xt7jh98zct60_11 https://exploreuk.uky.edu/dips/xt7jh98zct60/data/mets.xml https://exploreuk.uky.edu/dips/xt7jh98zct60/data/2015ms086.dao.xml Bevins, Martha 0.05 Cubic Feet 55 items archival material 2015ms086 English University of Kentucky The physical rights to the materials in this collection are held by the University of Kentucky Special Collections Research Center.  Contact the Special Collections Research Center for information regarding rights and use of this collection. Martha Bevins letters to Tom McCarthy Radio broadcasting. Agriculture -- Kentucky. Birds Women air pilots. 1956 October 27 text 1956 October 27 2016 https://exploreuk.uky.edu/dips/xt7jh98zct60/data/2015ms086/Box_ms_42/Folder_1/Item_11/1956_10_27_Bevins_Townie_Visitor_p1.pdf 1956 October 27 1956 1956 October 27 section false xt7jh98zct60_11 xt7jh98zct60 —
Morning View Km tucky
27 October 1956
Hello Mr McCarthy,
I have heard scientists maintain that things do not taste alike
to different people, and that this is also true of the sense of
smell. I have Just discovered, most personally, that the same object
appears strikingly different to assorted viewers.
On perhaps the most beautiful of all the beautiful days which have
smiled through this October, a new adjective was bestowed upon
the tree Patch -- one that Was a complete surprise. I had been
showing off the big trees to town visitors, when one woman expressed
the opinion that so amaZed me. "I suppose you could get used to
it,"she began doubtfully. I had expected that, knowing she grew
up and still lived in a town area where street cars once passed
near by, and a drugstore is a mass of neon lights on the corner.
Then she went on -— ”But it is so gloomy.” Gloomy -- not quiet, or
lonely, or isolated, or pretty, or lovely - its gloomy.
After a blank moment, I gathered my face together and put it back
into its amiable-hostess-expression, then looked searchingly at the
. tree patch.
From a cloudless sky, the bright sun filtered down through tinted
trees. Only the very slightest breeze stirred the warm air. Pale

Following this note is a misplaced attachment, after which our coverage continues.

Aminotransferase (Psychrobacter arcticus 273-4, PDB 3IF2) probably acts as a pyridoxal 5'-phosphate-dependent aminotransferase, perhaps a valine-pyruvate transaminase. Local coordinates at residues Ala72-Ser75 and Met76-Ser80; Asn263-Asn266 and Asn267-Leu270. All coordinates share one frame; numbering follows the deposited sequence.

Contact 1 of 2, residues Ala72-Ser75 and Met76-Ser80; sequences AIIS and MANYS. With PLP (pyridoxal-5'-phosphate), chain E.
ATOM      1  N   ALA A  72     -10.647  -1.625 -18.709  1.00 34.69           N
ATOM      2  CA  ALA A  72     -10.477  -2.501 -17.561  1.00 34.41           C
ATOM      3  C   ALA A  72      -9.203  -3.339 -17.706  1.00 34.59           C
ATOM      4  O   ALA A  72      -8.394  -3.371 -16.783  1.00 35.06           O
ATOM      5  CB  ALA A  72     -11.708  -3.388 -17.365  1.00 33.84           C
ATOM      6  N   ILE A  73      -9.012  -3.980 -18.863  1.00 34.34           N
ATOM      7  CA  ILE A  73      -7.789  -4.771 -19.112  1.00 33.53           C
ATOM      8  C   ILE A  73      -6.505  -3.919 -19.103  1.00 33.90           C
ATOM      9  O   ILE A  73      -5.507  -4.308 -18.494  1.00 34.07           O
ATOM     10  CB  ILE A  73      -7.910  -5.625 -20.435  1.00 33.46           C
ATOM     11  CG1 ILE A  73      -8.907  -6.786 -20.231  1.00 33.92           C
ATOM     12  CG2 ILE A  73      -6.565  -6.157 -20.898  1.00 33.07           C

yellow ash leaves fell as straight to earth as a leaf can fall,
passing in their descent the branches of a black oak whose glossy
leaves were still dark green. Over our heads billowed the golden
crowns of great shagbark hickories, glowing with a luminosity all
their own as they pressed close to their neighboring white oaks,
which had taken upon themselves the hues of a ripe Tokay grape.
Among the oaks, young maples were flashing pyramids, the pure gold
of the lOWer branches shading to blazing red at the topmost twigs.
My unknown hickories wore a deep rich pumpkin orange; and even
the lowly pig nuts, whose fruit is scorned by all but meadow mice,
stood forth in golden gleamings only slightly darker than the
shagbarks themselves. The beech trees bulked dark and stiff in their
own particular coppery autumn colors. Sufficient~maple leaves had
already fallen to floor the tree patch with brightness.
Across the pond—field, the old sassafras in the hedgerow were a
wall of flame, spilling in long fingers down into the field itsedf
where younger trees have sprung up. Redbud, with big, light leaves,
stood pallid among them, and spots of darker, stronger coloring
were the youngs* persimmon trees. Beyond the hedgerow, pudgy corn
shocks marched ingmMIxxxx in geometric precision across the rounded
shoulder of the hill.

 F"""""""""""""""" . ‘

Behind the tree patch, the ground falls steeply away in pastureland
to a little valley down which Wanders a Small creek. along the creek,
up the farther hillsides, and along their crests spreads woodland —
some of it old dense growth, the rest enthusiastic young trees. Nor
fencing nor habitation is visible there. I Call it my miniature
This area glowed with the same rich coloring as the tree patch,
seeming the brighter in that we were looking down upon much of it.
at the creek a huge; perfectly shaped tulip poplar Was at its
Christmas tree stage-- all still deep green Save for a few leaves
already yellow which were scattered about the green like carefully
placed golden ornaments. Nearby, in sharp contrast, stood a giant
sycamore entirely bare of leaves - a striking pattern of white
branches and great white trunk.
Farther up the hillside, amid yellow maples, towered the massive,
limbless trunk of a long-dead oak, heavily sheathed and muffled in
the deep maroon weavings of a virginia creeper. Palest of all, the
wild grape and bittersweet vines lay in classic curves over green and
colored tree alike, calling to mind the swagging of bead strings
upon Christmas trees. The lone black gum glowed like a ruby.
‘h‘ough all this color moved the birds and little animals. On the
luminous tree patch floor, grey squirrels rustled diligently, planting
acorns and nuts. Perched on a rosy—gold maple branch, two blue
jays seemed gaudy as butterflies. The mockingbird who stays all
winter, was dining on crimson velvet sumac heads, flicking his white
wing patches and singing as though spring had just arrived.
Bluebirds perched along the fence were like bits of falling sky
when they swooped earthward to capture insects, their voices as
liquid as a hidden brook.
a squirrel leaping from branch to branch in the hickories overhead
sent a shower of the big golden leaves drifting slowly down about
Gloomy, she said. . ~